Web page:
Death rarely fades from view in Borgli’s increasingly bleak comedy, which does somewhat of a disservice to the narrative trajectory — not because it flirts with oblivion but because its path is so stratospheric and dogged in the direction it’s going that it can be pretty hard to hold on for your life and not get left behind.
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If Sick of Myself runs out of narrative road towards the end, there’s still a decent quotient of dark humour along the way.
The sly pleasure of Sick of Myself is that Signe’s narcissism differs from the rest of ours more in degree than kind. Her impulses are as uproarious as they are repulsive not because they’re so hard to understand, but because on some level, we can understand them all too well.
Each time we think Signe has hit her breaking point, she perseveres. It’s deadpan funny at first, but then gets disturbing. Her refusal to give up the act proves to be more sickening than her physical symptoms.
Sick of Myself is, for all the dark themes and unsettling imagery, deeply watchable – a perfectly executed black comedy accompanied by humorously viscious counter-culture commentary that cannot be overlooked.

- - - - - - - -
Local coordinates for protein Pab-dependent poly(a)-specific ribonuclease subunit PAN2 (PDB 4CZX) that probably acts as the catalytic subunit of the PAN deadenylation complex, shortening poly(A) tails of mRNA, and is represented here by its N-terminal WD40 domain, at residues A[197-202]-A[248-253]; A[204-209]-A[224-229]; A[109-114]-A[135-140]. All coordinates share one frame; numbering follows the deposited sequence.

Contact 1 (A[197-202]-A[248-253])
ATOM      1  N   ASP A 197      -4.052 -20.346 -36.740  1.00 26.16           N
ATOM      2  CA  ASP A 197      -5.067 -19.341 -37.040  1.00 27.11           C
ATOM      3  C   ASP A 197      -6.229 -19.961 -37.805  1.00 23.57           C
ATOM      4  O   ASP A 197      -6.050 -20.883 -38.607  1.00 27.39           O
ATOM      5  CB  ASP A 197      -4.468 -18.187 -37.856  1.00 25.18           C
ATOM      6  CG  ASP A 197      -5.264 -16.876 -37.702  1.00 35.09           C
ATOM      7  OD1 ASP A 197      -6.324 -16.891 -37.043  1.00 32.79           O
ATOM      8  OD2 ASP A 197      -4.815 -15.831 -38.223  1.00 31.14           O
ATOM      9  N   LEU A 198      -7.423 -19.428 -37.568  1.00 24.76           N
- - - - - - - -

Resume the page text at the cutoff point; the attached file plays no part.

The filmmaker’s tart and scabrously funny (both literally and figuratively) sophomore feature is a pointed portrait of a toxic relationship and a razor-sharp evisceration of those warped by a victim mentality.
If it wasn't for Thorp, this would be intolerable, but as Signe she creates a fascinatingly off-putting character study of a menace to society. There's no redemptive third act here, yet she still creates a rounded depiction of a singularly minded bully.
As the satire retains its acridness to the very end, Sick of Myself proves itself well-aware that narcissists don’t learn lessons — they learn how to adapt.
Writer-director Kristoffer Borgli’s pitch-black comedy makes merry with malignant narcissism and the worried well.